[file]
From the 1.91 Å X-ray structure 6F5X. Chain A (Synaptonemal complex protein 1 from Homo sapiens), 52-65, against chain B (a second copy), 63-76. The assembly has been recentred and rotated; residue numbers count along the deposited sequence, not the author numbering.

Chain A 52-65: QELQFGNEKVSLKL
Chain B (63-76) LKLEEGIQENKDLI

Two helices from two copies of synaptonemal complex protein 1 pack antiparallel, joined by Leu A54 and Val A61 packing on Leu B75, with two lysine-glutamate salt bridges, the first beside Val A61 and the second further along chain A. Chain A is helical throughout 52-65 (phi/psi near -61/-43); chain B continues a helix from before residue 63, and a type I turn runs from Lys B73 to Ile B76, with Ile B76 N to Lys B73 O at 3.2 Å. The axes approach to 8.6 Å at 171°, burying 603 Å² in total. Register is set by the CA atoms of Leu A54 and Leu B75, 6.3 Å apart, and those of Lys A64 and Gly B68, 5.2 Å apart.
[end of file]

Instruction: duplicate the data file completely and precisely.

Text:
From the 1.91 Å X-ray structure 6F5X. Chain A (Synaptonemal complex protein 1 from Homo sapiens), 52-65, against chain B (a second copy), 63-76. The assembly has been recentred and rotated; residue numbers count along the deposited sequence, not the author numbering.

Chain A 52-65: QELQFGNEKVSLKL
Chain B (63-76) LKLEEGIQENKDLI

Two helices from two copies of synaptonemal complex protein 1 pack antiparallel, joined by Leu A54 and Val A61 packing on Leu B75, with two lysine-glutamate salt bridges, the first beside Val A61 and the second further along chain A. Chain A is helical throughout 52-65 (phi/psi near -61/-43); chain B continues a helix from before residue 63, and a type I turn runs from Lys B73 to Ile B76, with Ile B76 N to Lys B73 O at 3.2 Å. The axes approach to 8.6 Å at 171°, burying 603 Å² in total. Register is set by the CA atoms of Leu A54 and Leu B75, 6.3 Å apart, and those of Lys A64 and Gly B68, 5.2 Å apart.